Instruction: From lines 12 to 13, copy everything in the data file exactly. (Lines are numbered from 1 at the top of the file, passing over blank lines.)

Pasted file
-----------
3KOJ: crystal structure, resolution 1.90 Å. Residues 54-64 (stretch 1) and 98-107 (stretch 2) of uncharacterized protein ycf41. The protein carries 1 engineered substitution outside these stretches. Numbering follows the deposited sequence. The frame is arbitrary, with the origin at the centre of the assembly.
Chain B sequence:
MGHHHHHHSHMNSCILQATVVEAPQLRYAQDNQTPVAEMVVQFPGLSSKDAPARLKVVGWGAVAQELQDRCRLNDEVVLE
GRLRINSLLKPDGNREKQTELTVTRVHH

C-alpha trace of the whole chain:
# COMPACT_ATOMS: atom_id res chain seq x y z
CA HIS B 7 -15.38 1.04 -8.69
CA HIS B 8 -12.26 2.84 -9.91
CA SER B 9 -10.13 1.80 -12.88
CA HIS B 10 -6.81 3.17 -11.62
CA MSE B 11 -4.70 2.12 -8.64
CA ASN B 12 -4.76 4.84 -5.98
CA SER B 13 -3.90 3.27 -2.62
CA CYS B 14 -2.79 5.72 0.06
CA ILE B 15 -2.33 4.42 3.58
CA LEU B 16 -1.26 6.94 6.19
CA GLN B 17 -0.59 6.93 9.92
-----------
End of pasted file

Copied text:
CA ASN B 12 -4.76 4.84 -5.98
CA SER B 13 -3.90 3.27 -2.62